Zero Moment of Truth

stoneconsultancy
Director
The Stone Consultancy
Blogger
Share this content

 Google have recently published a new book by Lecinski, The Zero Moment of Truth, which attempts to redefine the way in which retailers are talking to consumers. The Zero Moment of Truth replaces the First Moment of Truth, a marketing concept originally coined by Proctor and Gamble, where customers would react to stimulus in store and then make their choice in store. Their experience of the product would then happen after purchase.

Times have changed and now the customer works in the zero moment. Purchases are often planned way ahead of time, reviews are searched and read and both the internet and smart phones play a highly significant part of the process. This does not just relate to large, expensive, important purchases, but it is also how many customers now shop for small, everyday products. They want to know what others think of them; they want make a far more considered, informed purchase.

Think about book purchases, for example. Hardly anyone buys a book on the strength of the back cover any longer. Reviews are read or listened to and the opinions of others weighed before purchase.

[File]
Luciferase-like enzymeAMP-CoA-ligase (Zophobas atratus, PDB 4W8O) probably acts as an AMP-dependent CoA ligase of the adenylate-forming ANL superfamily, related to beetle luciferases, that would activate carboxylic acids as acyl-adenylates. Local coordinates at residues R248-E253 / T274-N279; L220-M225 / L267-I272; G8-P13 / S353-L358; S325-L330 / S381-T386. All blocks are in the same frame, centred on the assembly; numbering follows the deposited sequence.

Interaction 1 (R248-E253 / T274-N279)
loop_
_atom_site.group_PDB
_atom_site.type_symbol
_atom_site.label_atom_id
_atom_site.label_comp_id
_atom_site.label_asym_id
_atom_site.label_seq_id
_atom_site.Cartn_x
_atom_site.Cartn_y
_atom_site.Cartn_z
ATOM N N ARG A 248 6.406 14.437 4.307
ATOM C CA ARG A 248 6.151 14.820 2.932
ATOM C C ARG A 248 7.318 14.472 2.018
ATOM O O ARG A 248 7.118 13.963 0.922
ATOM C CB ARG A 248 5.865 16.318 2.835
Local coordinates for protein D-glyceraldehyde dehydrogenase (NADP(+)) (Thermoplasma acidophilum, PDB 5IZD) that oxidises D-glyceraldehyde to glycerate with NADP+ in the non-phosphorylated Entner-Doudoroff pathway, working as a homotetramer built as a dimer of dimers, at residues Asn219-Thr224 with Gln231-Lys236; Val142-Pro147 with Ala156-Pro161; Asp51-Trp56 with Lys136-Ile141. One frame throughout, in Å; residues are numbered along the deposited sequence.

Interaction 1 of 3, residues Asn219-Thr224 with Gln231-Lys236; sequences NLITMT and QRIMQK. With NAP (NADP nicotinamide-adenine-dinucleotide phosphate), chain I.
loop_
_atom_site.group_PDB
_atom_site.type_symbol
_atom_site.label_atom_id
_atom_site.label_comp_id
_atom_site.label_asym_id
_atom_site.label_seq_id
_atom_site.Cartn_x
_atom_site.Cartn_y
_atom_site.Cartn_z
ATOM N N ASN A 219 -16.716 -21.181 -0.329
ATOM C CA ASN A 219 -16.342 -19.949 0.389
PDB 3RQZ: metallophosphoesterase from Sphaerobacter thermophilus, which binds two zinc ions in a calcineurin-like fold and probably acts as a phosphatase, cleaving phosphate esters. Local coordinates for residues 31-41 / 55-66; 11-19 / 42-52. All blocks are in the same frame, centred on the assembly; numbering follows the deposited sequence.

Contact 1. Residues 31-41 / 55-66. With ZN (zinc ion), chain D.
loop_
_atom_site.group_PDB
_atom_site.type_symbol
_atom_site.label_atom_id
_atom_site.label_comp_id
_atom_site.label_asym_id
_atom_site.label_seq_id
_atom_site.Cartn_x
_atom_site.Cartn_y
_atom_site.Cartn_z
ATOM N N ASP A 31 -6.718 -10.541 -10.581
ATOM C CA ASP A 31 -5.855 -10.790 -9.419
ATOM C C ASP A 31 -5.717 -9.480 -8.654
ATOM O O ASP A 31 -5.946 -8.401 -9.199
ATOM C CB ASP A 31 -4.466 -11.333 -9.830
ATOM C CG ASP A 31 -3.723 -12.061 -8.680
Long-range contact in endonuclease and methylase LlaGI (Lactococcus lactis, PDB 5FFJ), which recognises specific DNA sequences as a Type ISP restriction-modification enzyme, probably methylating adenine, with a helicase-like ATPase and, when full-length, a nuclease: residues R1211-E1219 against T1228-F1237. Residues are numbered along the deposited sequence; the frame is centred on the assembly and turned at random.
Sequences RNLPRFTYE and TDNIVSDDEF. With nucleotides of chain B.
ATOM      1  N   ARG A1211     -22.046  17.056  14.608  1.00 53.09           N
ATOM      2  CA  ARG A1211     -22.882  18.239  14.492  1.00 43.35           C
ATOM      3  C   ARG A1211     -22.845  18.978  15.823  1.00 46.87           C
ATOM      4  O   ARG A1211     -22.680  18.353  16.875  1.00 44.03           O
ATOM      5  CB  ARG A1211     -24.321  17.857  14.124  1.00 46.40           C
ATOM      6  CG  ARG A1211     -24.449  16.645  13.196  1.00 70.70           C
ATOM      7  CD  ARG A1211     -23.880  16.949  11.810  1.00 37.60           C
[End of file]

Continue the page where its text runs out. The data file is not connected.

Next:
Hence, those retailers who show reviews on their websites do well. In fact, those who encourage customers to submit product reviews and are willing to get as much feedback as possible, do even better. People trust reviews when it comes to choosing a product and the more reviews there are, the better it is.  The use of ‘how to’ videos is highly effective; how do they wear it or use it? Is it the right choice for me?

So how can retailers adopt the concept of the zero moment to their own advantage?

Firstly, make videos, which show the product and give consumers as much detail as possible. Lecinski found that between the point of the initial traditional advertising stimulus and the customer’s first interaction with the product, online activity often plays a vital role through search engines and social networking sites. Testimonials and product demonstrations really work.

Use keyword searches and other Google tools to help your customers find your products and the information you put around them. Make sure that your product description and the reviews answer the right questions your consumers are likely to ask.

Test what works for you and do not be afraid to try different concepts.

Make sure that someone in your marketing team is concentrating on this area. If it is incorporated into your marketing strategy effectively, it will give retailers more selling power and more influence over customer decisions.

Ultimately, this is about interacting with your customers on a more personal level and extending your CRM strategy into these interactive areas to show the customer that you are confident about your product, you are happy for others to review it, you will help them understand how to use it and that it is for them.

Replies

Please login or register to join the discussion.

There are currently no replies, be the first to post a reply.